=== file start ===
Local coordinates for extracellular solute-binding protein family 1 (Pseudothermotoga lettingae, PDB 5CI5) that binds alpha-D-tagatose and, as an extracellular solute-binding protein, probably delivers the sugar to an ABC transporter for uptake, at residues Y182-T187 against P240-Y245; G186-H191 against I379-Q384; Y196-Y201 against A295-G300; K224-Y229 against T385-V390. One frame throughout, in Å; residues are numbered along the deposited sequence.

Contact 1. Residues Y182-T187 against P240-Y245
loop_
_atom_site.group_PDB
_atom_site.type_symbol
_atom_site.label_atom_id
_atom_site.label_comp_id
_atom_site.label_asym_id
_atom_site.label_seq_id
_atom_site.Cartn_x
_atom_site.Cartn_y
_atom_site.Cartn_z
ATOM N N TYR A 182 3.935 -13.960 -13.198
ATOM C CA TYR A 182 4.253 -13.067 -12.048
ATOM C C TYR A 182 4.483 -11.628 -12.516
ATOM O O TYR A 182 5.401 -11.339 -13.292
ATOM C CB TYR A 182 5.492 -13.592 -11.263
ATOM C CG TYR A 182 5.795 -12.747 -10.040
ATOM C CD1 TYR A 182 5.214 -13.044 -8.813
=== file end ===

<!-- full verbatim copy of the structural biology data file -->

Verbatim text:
Local coordinates for extracellular solute-binding protein family 1 (Pseudothermotoga lettingae, PDB 5CI5) that binds alpha-D-tagatose and, as an extracellular solute-binding protein, probably delivers the sugar to an ABC transporter for uptake, at residues Y182-T187 against P240-Y245; G186-H191 against I379-Q384; Y196-Y201 against A295-G300; K224-Y229 against T385-V390. One frame throughout, in Å; residues are numbered along the deposited sequence.

Contact 1. Residues Y182-T187 against P240-Y245
loop_
_atom_site.group_PDB
_atom_site.type_symbol
_atom_site.label_atom_id
_atom_site.label_comp_id
_atom_site.label_asym_id
_atom_site.label_seq_id
_atom_site.Cartn_x
_atom_site.Cartn_y
_atom_site.Cartn_z
ATOM N N TYR A 182 3.935 -13.960 -13.198
ATOM C CA TYR A 182 4.253 -13.067 -12.048
ATOM C C TYR A 182 4.483 -11.628 -12.516
ATOM O O TYR A 182 5.401 -11.339 -13.292
ATOM C CB TYR A 182 5.492 -13.592 -11.263
ATOM C CG TYR A 182 5.795 -12.747 -10.040
ATOM C CD1 TYR A 182 5.214 -13.044 -8.813